It is especially disturbing and insulting to pro-choice women with children who were prenatally diagnosed with Down syndrome to read mean remarks from pro-life activists who assert that pregnant women who are pro-choice always choose to terminate pregnancies after a prenatal diagnosis.
Because the statistics show that 90% of women who receive a prenatal diagnosis of Down syndrome do terminate the pregnancy, it's obvious that pro-life couples do make that choice, too.
Moms of children with Down syndrome are caught in the middle of many awful arguments, whether it is with a pro-choice person who suggest that 'in some cases' a certain choice should be suggested or demanded by society, or a pro-life person who shares that 'in some cases' they understand or forgive a pregnant woman who has an abortion.
And then there are those staunch 'pro-life' folks who suggest that women who have a prenatal diagnosis of Down syndrome carry the baby to term so that the child can be placed for adoption. The general attitude that it takes a 'special' person to raise a child with Down syndrome gives me an image in my mind of pro-life Republicans carrying their prenatally diagnosed babies to term just to place them for adoption by pro-choice democrats. Just a quirk, I know.
But who are these 'special' people? Most parents I know who are raising a son or daughter with Down syndrome are ordinary ~ and most children with Down syndrome I've met are fairly ordinary, too. That doesn't mean it's easy to raise a child with Down syndrome - it's not easy to raise any child, and kids with Down syndrome are more like their mainstream peers (and siblings) than they are different.
If people who are aggessively pro-life and those who are aggressively pro-choice were more supportive of children (and adults) with Down syndrome who are growing up in neighborhoods throughout the USA, I would believe that they were truly pro-life or pro-choice.
It's frustrating to have discussions with those who lecture about pro-life beliefs that disappear when a child is actually born, but it's creepy when they assign moral superiority to a woman who happens to choose to continue a pregnancy that brings a child with Down syndrome into the world. Why should that be such a big deal?
I feel it is an insult to my son to suggest that I have some greater calling just because I think he is a great asset to our family. And it's an insult to his sister that I would be seen as just an ordinary mom if her brother had not been born with Down syndrome.
Another area of discussion closely related to the debate going on now is prenatal testing. Prenatal testing is as common among conservative pro-life folks as it is among liberal pro-choice couples. An advocacy organization in the U.K. recently opened a discussion on the ethics of genetic testing for Down syndrome
- see a story at http://www.news-medical.net/?id=41526
for insight into the Down Syndrome Research and Practice
editorial Wrongful Death and Rightful Lives
I believe that pro-life advocates should be addressing these issues, and pro-choice advocates should be aware of them, too. Useful though screening undoubtedly is, it also poses risks to babies who do not have Down syndrome and the new analysis estimates that screening leads to the deaths of 400 babies who do not have Down syndrome annually, in England and Wales alone.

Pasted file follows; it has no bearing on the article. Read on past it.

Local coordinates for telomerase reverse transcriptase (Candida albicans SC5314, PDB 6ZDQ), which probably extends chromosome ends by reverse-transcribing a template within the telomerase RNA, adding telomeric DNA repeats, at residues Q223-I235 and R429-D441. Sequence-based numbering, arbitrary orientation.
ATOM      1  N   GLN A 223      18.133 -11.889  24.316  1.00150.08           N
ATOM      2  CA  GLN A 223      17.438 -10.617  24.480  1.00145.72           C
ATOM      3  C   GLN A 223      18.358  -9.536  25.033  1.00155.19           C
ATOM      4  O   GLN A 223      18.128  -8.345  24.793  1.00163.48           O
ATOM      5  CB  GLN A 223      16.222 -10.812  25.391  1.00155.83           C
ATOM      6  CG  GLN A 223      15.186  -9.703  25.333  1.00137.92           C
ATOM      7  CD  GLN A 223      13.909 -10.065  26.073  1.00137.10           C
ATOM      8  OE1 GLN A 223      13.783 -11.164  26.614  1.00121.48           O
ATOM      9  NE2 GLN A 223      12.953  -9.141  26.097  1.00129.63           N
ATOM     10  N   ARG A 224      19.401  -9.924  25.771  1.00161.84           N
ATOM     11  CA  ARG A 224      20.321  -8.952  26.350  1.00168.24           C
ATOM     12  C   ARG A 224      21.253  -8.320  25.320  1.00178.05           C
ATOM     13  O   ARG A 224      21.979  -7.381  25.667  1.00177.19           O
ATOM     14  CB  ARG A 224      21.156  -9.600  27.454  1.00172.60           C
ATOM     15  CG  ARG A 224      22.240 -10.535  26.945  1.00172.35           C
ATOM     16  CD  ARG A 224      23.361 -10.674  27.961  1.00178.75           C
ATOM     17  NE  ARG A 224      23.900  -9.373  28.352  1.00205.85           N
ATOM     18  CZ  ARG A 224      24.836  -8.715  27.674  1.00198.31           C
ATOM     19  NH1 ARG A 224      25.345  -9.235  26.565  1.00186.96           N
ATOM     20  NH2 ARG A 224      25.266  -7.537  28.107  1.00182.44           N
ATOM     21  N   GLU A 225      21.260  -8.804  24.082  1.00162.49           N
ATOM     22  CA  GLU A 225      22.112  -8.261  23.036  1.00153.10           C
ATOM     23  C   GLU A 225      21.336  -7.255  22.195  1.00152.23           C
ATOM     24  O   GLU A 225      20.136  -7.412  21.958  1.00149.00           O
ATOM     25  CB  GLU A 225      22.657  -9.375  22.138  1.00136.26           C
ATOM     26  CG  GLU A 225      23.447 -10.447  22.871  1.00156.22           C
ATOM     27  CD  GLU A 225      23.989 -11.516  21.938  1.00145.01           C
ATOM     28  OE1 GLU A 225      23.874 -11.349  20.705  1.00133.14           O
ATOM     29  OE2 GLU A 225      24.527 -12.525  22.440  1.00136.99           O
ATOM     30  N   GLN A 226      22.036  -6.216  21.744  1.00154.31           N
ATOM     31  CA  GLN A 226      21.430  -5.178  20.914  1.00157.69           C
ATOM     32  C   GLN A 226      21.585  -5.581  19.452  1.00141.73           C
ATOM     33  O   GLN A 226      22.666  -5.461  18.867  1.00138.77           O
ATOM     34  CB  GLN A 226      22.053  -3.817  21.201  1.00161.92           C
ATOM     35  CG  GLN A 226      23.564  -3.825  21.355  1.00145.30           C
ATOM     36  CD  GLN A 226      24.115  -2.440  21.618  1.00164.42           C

The charity Down Syndrome Education International says births of babies with Down syndrome have risen 25% in 15 years in England and Frank Buckley, the charity's Chief Executive and co-author of the report, says at the same time, life expectancy and quality of life continue to improve.
Mr Buckley says over 600,000 people with Down syndrome are living across Europe and North America and maybe 4 million worldwide and he believes while there is still much more to do, people with Down syndrome are achieving more thanks to better healthcare, better opportunities and more effective teaching approaches.
However despite these positives, government policy requires that genetic screening is offered to all pregnant women, posing risks to up to 700,000 pregnancies each year.
Around 95% of all 'positive' screening results are wrong but women who receive these results are encouraged to consider invasive tests and as a result between 1 in 100 and 1 in 50 pregnancies tested in this way are miscarried as a result of the tests.
There are many, many 'pro-choice' women raising wonderful sons and daughters who have Down syndrome who are challenging the assumptions of aggressively 'pro-life' activists and deserve the support and encouragement of others who are defending each woman's right to make choices about her own body and life. There are also many 'pro-life' women who have very firm beliefs but who must be thankful that they and their daughters have the right to make choices, too.
Please keep in mind that families of children and adults with Down syndrome, and people with Down syndrome who read and have opinions themselves, are sometimes caught in the middle of the most unpleasant discussions. We could use a little more compassion and tenderness from both sides.
SE of Seattle